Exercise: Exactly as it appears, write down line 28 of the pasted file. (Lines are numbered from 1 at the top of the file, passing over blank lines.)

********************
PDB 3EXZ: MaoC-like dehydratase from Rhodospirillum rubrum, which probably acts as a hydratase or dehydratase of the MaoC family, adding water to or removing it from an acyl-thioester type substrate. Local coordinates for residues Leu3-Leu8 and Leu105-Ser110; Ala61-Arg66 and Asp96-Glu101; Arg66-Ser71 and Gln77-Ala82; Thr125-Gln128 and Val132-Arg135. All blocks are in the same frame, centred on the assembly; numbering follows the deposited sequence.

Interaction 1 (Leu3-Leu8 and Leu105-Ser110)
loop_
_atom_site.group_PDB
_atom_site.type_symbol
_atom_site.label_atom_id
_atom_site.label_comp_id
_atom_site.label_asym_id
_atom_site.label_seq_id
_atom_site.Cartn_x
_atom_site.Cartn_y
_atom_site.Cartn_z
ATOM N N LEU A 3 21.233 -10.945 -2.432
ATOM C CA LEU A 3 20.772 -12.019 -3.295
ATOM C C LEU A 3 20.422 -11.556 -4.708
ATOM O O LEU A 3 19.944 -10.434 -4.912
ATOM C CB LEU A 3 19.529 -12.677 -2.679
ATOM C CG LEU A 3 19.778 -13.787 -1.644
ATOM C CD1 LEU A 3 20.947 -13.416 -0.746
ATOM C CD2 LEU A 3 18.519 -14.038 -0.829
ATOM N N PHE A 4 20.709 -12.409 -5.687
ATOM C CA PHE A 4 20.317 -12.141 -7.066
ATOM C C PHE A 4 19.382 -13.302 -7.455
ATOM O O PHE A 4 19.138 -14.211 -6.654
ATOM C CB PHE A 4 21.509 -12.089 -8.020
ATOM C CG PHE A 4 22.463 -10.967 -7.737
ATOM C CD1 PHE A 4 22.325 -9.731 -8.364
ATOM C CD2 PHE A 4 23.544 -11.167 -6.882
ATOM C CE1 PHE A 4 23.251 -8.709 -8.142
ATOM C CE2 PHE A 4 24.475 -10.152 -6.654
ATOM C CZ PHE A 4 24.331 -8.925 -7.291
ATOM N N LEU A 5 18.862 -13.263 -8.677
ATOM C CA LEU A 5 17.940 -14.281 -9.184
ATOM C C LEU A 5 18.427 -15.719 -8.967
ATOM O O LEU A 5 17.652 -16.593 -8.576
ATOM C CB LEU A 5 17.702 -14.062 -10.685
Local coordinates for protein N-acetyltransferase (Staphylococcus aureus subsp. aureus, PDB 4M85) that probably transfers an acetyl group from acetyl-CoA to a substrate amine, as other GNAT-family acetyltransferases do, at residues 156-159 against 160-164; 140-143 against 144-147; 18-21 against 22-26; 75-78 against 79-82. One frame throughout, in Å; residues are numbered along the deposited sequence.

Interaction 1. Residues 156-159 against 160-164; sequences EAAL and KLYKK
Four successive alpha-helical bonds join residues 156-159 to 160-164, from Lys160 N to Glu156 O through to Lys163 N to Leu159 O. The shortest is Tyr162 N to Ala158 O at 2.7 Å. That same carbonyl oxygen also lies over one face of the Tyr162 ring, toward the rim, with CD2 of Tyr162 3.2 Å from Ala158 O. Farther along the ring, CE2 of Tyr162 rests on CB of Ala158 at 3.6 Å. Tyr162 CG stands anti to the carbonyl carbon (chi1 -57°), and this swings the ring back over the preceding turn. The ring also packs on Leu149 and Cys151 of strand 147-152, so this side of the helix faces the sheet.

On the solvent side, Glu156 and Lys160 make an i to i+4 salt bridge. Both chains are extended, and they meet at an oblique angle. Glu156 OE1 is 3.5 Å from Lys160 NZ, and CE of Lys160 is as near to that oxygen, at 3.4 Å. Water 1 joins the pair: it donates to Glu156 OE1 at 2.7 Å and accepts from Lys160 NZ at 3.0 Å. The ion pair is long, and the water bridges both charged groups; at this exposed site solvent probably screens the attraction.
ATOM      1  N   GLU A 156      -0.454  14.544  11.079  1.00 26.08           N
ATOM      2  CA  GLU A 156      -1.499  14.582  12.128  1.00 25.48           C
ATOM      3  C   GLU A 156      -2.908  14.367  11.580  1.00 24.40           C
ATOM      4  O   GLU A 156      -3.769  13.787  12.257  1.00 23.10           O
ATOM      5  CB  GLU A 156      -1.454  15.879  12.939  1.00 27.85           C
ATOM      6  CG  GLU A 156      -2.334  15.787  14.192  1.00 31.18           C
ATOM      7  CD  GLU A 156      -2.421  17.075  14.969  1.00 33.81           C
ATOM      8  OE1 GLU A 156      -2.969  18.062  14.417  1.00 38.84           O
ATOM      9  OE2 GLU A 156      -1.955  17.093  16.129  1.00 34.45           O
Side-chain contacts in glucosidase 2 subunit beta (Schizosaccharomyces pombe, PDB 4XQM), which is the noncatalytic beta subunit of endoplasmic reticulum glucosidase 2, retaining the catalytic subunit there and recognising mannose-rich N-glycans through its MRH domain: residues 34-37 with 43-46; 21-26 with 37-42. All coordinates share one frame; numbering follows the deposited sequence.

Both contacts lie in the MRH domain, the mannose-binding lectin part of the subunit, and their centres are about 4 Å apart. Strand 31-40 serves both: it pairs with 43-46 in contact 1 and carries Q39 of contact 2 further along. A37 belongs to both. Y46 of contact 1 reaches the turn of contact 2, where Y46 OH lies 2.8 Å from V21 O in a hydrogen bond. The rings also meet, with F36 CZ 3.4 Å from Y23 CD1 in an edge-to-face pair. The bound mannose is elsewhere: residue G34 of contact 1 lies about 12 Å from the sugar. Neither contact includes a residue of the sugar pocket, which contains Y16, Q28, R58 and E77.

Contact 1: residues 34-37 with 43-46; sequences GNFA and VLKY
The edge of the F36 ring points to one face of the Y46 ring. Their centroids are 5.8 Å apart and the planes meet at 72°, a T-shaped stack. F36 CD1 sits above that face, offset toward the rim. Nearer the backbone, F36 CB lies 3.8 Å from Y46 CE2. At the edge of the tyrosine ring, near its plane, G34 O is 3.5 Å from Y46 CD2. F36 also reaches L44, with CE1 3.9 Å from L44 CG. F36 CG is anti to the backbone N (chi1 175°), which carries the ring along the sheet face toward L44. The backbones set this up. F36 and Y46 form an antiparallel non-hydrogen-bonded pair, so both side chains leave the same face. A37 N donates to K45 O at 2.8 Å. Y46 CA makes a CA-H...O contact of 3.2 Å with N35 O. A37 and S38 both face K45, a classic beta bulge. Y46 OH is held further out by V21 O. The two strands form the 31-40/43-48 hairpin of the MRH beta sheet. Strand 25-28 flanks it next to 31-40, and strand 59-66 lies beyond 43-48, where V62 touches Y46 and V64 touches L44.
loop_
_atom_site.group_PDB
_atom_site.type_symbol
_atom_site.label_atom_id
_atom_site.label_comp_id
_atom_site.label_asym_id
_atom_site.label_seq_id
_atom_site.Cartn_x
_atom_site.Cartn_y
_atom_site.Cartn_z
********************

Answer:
ATOM C CD2 PHE A 4 23.544 -11.167 -6.882